Oral Health and Genetic Risk Factors

What You Should - And Should Not - Do If You've Broken Your Dentures

Nothing lasts forever and this applies to your dentures, just like everything else. Over time they will become more susceptible to damage or breakage, no matter how careful you are when it comes to looking after them. If you're unfortunate enough to sustain some damage to your dentures, what should you do and what should you avoid, even though you may be tempted?

What Goes Wrong?

As you get older the shape of your mouth will change ever so slightly. It's not something that you will notice, but it means that the dentures that you were fitted some time back will not fit quite so well. In this case, the plates will tend to move around more as you go through your daily life, chewing food or talking. Of course, the dentures are designed to be retained in place and will still be working hard to achieve this. However, this means that the components will be flexing more than they should and this will ultimately cause cracks or breaks.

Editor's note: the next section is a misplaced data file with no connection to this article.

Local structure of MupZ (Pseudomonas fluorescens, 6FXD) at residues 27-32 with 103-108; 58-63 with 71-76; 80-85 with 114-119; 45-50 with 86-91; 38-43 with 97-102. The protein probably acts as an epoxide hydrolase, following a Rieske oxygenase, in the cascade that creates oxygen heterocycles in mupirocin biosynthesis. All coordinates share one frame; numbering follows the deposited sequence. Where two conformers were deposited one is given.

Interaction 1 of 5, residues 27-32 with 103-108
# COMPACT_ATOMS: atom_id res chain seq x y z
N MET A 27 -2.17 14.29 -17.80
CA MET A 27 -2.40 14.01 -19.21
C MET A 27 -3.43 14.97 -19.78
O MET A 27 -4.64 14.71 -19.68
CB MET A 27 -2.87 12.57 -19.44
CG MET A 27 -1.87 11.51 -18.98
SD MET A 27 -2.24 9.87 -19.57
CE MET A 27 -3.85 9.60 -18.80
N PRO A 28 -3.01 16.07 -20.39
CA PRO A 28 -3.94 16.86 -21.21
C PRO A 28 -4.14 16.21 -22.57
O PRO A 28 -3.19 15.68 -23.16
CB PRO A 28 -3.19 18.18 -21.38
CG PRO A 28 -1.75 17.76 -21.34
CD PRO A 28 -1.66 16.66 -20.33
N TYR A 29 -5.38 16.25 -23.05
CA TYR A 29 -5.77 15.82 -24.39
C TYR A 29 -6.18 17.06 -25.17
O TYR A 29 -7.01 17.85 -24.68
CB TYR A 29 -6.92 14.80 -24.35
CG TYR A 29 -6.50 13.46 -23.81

If you notice any sign that things aren't right it's best to take action as soon as possible, otherwise the teeth themselves could become loose as well.

Don't DIY

Even though you may be tempted to try and save time and resources, you really need to go through the proper process and visit your dentist first. You shouldn't take it on yourself to send your dentures directly to a laboratory first, even though this is an option you may be able to find online. Also, you shouldn't try and effect the repair yourself. The laboratory is not going to simply "glue" pieces back together as you may.

Stronger Than before

When you send dentures back to the lab they are going to go through a process of creating a plaster cast or a silicone compound in order to generate a new mold. The technician will then address the location where the dentures have cracked and replace the entire area with new acrylic. Now, rather than being weaker after the damage the dentures will be actually stronger. They will be made to the exact same specification, subject to any adjustments that the dentist may request.

Fine Tuning Is Important

This is also why it's very important to go through the dentist, rather than trying to deal with a laboratory yourself directly. The lab will not be able to fit them into your mouth, of course and will only be able to make repairs according to the original specification. Your dentist, on the other hand, will carefully fit the denture and make any necessary adjustments before you leave.

So, rather than looking for the most direct way of dealing with the issue, always visit the dentist first for their help in the process.